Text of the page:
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Toronto Star quotes our Managing Director, Mark Dellamano incorrectly.

To clarify what Dellamano said: “The appeal to the OMB and the delay of such by-laws, does not harm nor impact our business – Its business as usual, for our existing clients until the Province has the appropriate time to spend on the topic. Dellamano indicated that we do have some potential clients that have held back listing their Short Term Rentals in Toronto and we feel the delay will help them make the decision for us to move forward with their investment properties being listed with Toronto Short Term Rental Property Management Corp. services”.

The issue around affordable housing in Toronto is real and we do not intend to work with properties that are affordable housing.

A family home rental is not a comparable market offering to Hotels and B&B’s. Unlike a condo rental or hotel, for families on corporate assignment, vacation, or in town for one of the many service offerings unique to Toronto such as hospital visits, a short term rental offers the full range of kitchen, dining, and family time to visitors as a home does.

Market diversity provided by this product offering is a strength and boon to the city. Tourism is a large focus today for any city. Toronto tourism and business visitors are becoming savvier and there are many cities competing for the same dollars. Short term rental booking solutions provide a distinct incentive to choose Toronto as a destination.

Regulation is definitely called for. However, some of the suggested regulations offer only impediments to owners’ rights to use their property as they wish. This prunes the common law we all trust in unclear ways. While our company is not in a position to fund legal research in this area or hire lobbyists we have had similar concerns raised by our clients.

The research gathered for and made available by the city council suggests that communities care strongly about subletting activities by non-owners and care far less about whether an owner pays a specific set of city taxes.

Much of the public perception short term rental services have garnered is based upon worst case scenarios and ‘nimbyism’ rather then actual cases. We feel strongly that having a professional company vetting guests removes both the perception of potential disruptive guests and can tangibly be held to account for ensuring the city regulations, fire codes, city fees, and other new rules are adhered to.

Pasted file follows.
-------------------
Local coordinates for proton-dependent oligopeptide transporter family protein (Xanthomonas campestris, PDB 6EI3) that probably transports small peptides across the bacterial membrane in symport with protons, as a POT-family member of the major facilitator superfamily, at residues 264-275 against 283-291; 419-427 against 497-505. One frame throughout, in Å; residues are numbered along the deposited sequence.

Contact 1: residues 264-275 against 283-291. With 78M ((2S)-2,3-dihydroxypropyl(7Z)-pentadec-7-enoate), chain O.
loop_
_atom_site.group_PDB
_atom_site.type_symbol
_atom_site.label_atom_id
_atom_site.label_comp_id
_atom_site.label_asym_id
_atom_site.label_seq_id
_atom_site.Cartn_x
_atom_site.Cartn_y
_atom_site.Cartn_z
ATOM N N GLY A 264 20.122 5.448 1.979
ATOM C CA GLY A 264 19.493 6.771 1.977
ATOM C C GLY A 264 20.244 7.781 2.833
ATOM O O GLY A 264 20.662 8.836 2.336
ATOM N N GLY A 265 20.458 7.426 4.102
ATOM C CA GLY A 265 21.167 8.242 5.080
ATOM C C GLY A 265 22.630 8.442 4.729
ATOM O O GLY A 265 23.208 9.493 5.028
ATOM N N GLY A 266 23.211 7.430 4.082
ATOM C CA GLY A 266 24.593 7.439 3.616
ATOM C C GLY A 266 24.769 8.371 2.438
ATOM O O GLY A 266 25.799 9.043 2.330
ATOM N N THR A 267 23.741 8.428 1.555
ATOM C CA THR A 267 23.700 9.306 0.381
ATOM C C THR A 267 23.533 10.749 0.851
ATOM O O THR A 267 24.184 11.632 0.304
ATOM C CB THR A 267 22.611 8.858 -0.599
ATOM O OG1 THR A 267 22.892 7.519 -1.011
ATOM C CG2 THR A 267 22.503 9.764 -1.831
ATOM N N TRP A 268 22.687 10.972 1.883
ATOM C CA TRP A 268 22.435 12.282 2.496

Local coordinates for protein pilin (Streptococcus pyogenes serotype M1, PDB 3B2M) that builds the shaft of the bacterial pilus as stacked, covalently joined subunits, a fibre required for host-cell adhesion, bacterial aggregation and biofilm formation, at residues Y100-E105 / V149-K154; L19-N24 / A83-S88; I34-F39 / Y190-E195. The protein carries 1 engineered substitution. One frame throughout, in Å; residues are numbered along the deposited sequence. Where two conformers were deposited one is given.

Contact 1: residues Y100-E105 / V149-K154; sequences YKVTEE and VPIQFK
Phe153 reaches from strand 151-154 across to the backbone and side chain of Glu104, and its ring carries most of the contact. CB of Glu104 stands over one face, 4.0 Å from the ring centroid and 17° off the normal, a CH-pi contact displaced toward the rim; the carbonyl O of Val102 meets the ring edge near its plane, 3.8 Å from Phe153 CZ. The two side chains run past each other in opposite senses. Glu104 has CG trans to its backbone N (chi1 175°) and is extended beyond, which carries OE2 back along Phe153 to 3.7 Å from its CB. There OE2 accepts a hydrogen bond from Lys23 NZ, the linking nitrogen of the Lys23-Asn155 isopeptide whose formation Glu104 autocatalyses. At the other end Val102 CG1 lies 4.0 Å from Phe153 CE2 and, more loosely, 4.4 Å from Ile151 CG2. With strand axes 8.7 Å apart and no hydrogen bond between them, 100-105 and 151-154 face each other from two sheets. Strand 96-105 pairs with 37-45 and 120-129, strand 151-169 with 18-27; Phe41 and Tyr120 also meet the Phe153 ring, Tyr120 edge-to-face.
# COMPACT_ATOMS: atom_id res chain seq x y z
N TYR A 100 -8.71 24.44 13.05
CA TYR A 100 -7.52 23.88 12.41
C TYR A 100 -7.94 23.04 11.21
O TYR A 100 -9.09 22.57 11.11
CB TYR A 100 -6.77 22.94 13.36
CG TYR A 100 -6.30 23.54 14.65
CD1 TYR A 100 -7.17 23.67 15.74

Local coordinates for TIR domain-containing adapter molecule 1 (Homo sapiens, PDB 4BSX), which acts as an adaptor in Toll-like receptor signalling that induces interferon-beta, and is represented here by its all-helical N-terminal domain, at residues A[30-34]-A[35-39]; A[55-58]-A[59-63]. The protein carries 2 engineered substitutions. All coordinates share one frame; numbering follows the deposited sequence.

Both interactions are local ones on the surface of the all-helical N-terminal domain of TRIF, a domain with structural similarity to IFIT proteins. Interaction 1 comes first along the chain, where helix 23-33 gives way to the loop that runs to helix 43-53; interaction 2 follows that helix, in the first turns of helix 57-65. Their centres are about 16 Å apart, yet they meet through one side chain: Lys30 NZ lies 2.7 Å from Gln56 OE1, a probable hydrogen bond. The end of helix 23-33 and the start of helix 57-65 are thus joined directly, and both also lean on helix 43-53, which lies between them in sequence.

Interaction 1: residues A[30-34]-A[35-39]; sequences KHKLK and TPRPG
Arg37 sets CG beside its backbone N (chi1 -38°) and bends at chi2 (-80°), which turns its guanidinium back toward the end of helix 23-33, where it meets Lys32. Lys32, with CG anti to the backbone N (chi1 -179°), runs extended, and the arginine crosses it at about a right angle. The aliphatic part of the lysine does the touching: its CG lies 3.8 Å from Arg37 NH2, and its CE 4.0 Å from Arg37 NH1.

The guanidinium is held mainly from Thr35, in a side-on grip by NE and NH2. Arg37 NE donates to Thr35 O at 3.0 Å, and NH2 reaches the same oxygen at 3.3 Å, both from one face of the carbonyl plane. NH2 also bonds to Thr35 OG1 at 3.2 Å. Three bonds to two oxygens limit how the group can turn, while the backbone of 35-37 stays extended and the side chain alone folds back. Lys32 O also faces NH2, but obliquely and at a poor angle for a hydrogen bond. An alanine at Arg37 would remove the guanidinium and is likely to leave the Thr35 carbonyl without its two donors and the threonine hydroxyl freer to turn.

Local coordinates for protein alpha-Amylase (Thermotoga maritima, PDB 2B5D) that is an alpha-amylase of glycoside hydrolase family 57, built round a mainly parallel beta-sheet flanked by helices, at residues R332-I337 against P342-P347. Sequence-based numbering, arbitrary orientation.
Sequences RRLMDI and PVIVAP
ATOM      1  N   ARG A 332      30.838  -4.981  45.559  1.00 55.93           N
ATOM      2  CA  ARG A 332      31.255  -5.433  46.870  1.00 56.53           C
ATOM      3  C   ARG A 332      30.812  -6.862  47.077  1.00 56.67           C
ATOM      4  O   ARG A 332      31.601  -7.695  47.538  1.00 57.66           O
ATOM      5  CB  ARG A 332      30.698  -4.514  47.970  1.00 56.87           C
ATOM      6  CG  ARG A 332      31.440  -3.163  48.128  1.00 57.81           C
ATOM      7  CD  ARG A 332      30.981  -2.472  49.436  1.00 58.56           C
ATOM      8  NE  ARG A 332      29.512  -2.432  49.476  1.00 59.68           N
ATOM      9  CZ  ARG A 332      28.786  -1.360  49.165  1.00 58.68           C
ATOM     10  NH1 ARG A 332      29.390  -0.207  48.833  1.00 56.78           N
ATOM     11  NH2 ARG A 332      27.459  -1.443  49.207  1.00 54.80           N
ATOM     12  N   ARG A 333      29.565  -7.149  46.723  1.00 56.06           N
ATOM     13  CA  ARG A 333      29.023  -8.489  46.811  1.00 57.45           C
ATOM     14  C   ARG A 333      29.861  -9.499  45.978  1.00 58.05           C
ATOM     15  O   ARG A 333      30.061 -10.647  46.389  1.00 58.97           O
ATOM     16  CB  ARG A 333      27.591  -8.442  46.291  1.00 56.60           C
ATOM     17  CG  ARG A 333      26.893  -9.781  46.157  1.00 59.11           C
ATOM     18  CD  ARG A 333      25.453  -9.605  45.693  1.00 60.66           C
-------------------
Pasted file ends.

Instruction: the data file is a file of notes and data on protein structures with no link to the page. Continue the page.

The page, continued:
We feel firmly that it is better that a home is monitored than sit vacant for half the year. Many people have homes in the city that that are not their primary residence as they only live in Toronto for a portion of the year. Letting a home sit vacant creates added pressure on all city services and does nothing to assist in providing housing for Torontonians.

Short Term rental of an investment property that would sell for one million plus dollars is not connected to the general affordable housing requirements of the city. Consider that if renting a home long term is to be 30% of the average pre tax income of $45,000, than $1,125 per month would be available for rent. It is clear that affordable housing would not be addressed by restrictions to the short term rental of single family homes in The City of Toronto. Contrast this to a person renting an apartment or living in subsidized community housing, and also using it to generate a profit by subletting. We suggest there are different markets being address with a single broad solution.

We further suggest that the similar regulations implemented in communities like Niagara on the Lake and Collingwood be considered. Short Term Rentals are regulated successfully in other communities and assist in the creation of rules that are appropriate for Toronto while ensuring that new economic forces have the diversity needed to flourish.

Furthermore, there are much larger issues around Airbnb’s as some refer to Short Term Rentals in the City of Toronto. For example, we rented a number of units on Airbnb for information gathering purposes. On one occasion we ended up in a TCH unit and another a rental unit in a building that clearly does not allow Short Term Rentals. These are the units that are affordable housing and perhaps some focus could be spent identifying them and freeing up some units to make more affordable housing available in Toronto. Also, when a crisis arises in the city, such as the recent fire leaving 600 people without homes, Short Term Rental Units often free up properties to assist in these situations, as a reminder.

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